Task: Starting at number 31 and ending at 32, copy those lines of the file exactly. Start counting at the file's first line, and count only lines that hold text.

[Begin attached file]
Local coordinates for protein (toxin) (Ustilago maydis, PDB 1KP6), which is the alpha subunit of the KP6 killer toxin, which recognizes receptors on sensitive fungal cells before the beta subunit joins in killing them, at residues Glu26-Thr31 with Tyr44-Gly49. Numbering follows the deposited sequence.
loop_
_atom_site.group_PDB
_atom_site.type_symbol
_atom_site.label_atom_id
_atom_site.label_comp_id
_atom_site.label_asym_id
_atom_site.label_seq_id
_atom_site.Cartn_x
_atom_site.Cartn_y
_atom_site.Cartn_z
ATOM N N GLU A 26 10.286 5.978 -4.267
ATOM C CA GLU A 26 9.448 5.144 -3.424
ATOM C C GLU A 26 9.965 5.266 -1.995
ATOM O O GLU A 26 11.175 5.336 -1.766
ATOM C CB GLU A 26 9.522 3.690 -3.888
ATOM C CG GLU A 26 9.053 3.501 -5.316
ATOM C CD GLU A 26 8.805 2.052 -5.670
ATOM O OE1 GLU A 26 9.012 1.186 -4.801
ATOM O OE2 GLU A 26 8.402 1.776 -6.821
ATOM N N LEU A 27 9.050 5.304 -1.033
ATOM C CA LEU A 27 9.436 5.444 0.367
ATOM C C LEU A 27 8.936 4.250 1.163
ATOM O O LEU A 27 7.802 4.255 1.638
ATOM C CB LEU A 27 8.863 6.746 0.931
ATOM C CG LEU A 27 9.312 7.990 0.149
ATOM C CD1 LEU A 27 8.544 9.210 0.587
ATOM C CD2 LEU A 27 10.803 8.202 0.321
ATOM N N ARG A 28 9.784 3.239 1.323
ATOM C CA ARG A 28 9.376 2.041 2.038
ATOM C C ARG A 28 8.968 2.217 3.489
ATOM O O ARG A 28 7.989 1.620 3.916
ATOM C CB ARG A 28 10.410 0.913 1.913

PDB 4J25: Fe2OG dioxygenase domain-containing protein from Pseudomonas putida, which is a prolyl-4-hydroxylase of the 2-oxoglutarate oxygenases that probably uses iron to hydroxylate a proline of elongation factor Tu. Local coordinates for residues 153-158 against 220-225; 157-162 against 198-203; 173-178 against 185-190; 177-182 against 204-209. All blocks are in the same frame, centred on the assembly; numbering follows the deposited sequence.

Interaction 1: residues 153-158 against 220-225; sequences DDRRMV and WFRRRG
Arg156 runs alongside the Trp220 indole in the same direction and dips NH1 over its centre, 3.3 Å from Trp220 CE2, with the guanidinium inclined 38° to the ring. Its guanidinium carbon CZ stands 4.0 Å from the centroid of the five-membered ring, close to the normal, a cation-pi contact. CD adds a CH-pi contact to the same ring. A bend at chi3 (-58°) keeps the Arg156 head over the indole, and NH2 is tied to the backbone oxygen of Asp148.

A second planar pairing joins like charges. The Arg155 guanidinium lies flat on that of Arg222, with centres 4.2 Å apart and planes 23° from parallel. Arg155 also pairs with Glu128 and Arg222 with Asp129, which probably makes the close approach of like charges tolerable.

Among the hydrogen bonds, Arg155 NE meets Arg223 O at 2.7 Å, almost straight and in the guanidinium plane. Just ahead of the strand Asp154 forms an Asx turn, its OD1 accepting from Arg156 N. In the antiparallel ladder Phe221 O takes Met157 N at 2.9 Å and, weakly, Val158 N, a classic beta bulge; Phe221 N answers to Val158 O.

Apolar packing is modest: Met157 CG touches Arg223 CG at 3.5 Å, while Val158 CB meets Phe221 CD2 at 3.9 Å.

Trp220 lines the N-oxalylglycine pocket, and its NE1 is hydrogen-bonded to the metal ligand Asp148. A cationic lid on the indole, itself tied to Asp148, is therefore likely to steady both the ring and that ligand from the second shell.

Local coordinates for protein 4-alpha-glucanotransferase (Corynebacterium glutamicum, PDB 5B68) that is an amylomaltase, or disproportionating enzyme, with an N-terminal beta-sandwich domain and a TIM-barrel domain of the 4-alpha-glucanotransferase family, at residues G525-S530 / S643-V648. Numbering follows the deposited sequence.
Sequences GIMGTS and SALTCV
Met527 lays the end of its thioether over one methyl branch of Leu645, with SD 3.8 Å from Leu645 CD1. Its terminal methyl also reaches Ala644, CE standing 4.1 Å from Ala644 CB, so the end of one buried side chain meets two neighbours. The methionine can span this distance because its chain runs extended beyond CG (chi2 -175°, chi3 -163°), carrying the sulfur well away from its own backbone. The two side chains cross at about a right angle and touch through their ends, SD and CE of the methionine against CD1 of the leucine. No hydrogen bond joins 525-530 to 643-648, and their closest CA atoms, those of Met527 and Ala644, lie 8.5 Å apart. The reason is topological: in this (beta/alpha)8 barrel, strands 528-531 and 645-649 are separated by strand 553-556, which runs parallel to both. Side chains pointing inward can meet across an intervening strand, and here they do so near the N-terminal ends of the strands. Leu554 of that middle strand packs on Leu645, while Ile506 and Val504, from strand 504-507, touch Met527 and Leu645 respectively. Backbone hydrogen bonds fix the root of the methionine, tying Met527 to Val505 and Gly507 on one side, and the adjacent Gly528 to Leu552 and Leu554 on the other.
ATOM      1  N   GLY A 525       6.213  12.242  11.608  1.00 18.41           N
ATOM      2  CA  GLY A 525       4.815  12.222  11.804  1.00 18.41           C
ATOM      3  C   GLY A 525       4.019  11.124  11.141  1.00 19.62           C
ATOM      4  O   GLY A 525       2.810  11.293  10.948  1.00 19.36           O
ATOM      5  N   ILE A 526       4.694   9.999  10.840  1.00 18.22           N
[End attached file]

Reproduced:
ATOM C C ARG A 28 8.968 2.217 3.489
ATOM O O ARG A 28 7.989 1.620 3.916